2012-07-03 10:04:15 AM  

Bag-o-Nugs: I don't care. Draw up a waiver and make the players sign it during their orientation. I miss watching players get "Jacked Up!" Football is a violent war game and should be played as such. I'm fine with their being no helmet-to-helmet hits, or hits to a defenseless player, but all these tiny hitboxes and other pattycake rules need to go. A major part of the allure of football is seeing beastly men completely level one another.


That's a very honest (and fair) opinion, and I think a lot of people share it, even though they might not say it.

The problem is that this approach will lead the NFL down the same path as boxing. Boxing sucks today for a lot of reasons, but the primary reason is that the talent pool from which it draws is not nearly as large as it was during the peak of its popularity. Talent is now drawn exclusively from the largely uneducated lower class.

The NFL is particularly exposed. As it relies on the NCAA as a minor league, the middle class NEEDS to participate - participants cannot be made up primarily of the largely uneducated lower class. Increasingly, parents are not allowing their sons to play football because of studies that show very clearly that participation at any age negatively affects cognitive ability even in the absence of concussion.

If the NFL can't get under this issue somehow - by either rule changes, equipment changes, or another way - then it's going to go through a pretty spectacular transformation.
 
2012-07-03 03:03:10 PM  

rka: Youth football would dry up in a heartbeat if parents were truly informed.


And this will be the beginning of the end of football.
 
2012-07-03 04:59:25 PM  

Babwa Wawa: Bag-o-Nugs: I don't care. Draw up a waiver and make the players sign it during their orientation. I miss watching players get "Jacked Up!" Football is a violent war game and should be played as such. I'm fine with their being no helmet-to-helmet hits, or hits to a defenseless player, but all these tiny hitboxes and other pattycake rules need to go. A major part of the allure of football is seeing beastly men completely level one another.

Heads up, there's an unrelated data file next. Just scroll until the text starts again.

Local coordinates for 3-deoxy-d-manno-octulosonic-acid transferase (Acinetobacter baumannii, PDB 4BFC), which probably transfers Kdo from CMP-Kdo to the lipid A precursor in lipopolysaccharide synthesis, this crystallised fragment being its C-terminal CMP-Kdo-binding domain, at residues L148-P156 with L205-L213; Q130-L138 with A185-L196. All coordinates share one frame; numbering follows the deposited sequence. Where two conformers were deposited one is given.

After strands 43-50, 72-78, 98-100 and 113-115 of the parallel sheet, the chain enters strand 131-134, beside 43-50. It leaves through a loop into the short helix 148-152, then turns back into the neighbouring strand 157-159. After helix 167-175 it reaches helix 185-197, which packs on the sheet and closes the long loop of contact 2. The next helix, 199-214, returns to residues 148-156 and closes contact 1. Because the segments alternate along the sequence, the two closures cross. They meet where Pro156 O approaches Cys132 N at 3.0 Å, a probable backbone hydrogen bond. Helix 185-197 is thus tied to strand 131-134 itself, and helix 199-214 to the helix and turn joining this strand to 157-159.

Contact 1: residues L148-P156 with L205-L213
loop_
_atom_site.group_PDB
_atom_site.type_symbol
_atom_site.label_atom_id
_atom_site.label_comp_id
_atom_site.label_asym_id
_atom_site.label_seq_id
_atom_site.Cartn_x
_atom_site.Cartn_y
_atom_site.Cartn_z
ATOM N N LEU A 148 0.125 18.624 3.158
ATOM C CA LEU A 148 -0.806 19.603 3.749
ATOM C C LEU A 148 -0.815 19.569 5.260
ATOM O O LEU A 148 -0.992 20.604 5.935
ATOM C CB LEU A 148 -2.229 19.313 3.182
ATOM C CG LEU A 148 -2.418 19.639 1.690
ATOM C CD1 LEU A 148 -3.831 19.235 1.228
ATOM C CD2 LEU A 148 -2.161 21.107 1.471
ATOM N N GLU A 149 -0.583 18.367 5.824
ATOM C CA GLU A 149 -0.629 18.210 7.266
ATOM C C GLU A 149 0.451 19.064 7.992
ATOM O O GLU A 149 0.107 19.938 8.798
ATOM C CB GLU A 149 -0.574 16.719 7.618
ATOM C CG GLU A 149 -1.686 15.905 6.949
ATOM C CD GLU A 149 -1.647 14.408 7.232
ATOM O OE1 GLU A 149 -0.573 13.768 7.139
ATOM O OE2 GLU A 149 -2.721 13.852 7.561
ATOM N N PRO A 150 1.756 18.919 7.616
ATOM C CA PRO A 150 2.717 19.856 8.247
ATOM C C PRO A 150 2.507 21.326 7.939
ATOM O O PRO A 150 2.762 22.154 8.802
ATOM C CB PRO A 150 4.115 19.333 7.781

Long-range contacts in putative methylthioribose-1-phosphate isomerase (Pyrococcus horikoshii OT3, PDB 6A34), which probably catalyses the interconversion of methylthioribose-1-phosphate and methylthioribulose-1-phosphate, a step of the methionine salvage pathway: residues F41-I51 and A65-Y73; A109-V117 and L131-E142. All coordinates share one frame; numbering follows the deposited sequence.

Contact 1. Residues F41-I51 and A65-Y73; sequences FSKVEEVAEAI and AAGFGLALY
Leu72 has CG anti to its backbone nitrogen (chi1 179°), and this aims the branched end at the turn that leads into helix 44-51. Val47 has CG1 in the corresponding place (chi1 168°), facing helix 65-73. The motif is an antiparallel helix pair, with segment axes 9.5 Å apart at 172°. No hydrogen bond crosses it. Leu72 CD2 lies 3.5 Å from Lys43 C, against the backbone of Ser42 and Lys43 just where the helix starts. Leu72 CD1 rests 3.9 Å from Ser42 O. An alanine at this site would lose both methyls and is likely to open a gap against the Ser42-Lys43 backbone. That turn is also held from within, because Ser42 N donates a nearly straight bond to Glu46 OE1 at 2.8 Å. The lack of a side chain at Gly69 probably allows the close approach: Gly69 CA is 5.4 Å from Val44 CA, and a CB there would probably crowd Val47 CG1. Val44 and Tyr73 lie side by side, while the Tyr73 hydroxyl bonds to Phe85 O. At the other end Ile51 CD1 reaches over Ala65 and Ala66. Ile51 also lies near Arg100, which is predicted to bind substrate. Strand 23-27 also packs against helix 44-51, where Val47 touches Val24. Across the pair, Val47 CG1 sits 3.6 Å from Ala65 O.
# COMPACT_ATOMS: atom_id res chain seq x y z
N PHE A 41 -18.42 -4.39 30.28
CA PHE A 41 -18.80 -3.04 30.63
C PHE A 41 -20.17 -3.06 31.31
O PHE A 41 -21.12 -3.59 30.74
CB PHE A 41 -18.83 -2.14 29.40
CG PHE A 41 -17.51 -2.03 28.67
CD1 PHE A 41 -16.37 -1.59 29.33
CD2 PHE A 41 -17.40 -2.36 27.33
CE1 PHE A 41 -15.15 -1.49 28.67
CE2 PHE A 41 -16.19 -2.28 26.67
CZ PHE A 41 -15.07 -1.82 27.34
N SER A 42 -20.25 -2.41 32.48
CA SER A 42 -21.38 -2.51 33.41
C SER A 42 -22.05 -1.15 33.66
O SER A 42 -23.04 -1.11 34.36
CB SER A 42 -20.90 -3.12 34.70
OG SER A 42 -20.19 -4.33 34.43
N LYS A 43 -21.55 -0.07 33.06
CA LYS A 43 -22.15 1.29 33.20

That's a very honest (and fair) opinion, and I think a lot of people share it, even though they might not say it.

The problem is that this approach will lead the NFL down the same path as boxing. Boxing sucks today for a lot of reasons, but the primary reason is that the talent pool from which it draws is not nearly as large as it was during the peak of its popularity. Talent is now drawn exclusively from the largely uneducated lower class.

The NFL is particularly exposed. As it relies on the NCAA as a minor league, the middle class NEEDS to participate - participants cannot be made up primarily of the largely uneducated lower class. Increasingly, parents are not allowing their sons to play football because of studies that show very clearly that participation at any age negatively affects cognitive ability even in the absence of concussion.

If the NFL can't get under this issue somehow - by either rule changes, equipment changes, or another way - then it's going to go through a pretty spectacular transformation.


Have injuries gotten better or worse since they started wearing armor? If the armor isn't protecting the players, then who i$ it benefiting? If players were given light pads, similar to rugby, couldn't they play the same game, only they'd have to do it better?
 
2012-07-03 05:52:40 PM  

born_yesterday: Have injuries gotten better or worse since they started wearing armor? If the armor isn't protecting the players, then who i$ it benefiting? If players were given light pads, similar to rugby, couldn't they play the same game, only they'd have to do it better?


They've gotten different - not better or worse (or perhaps CTE is just starting to be noticed and diagnosed).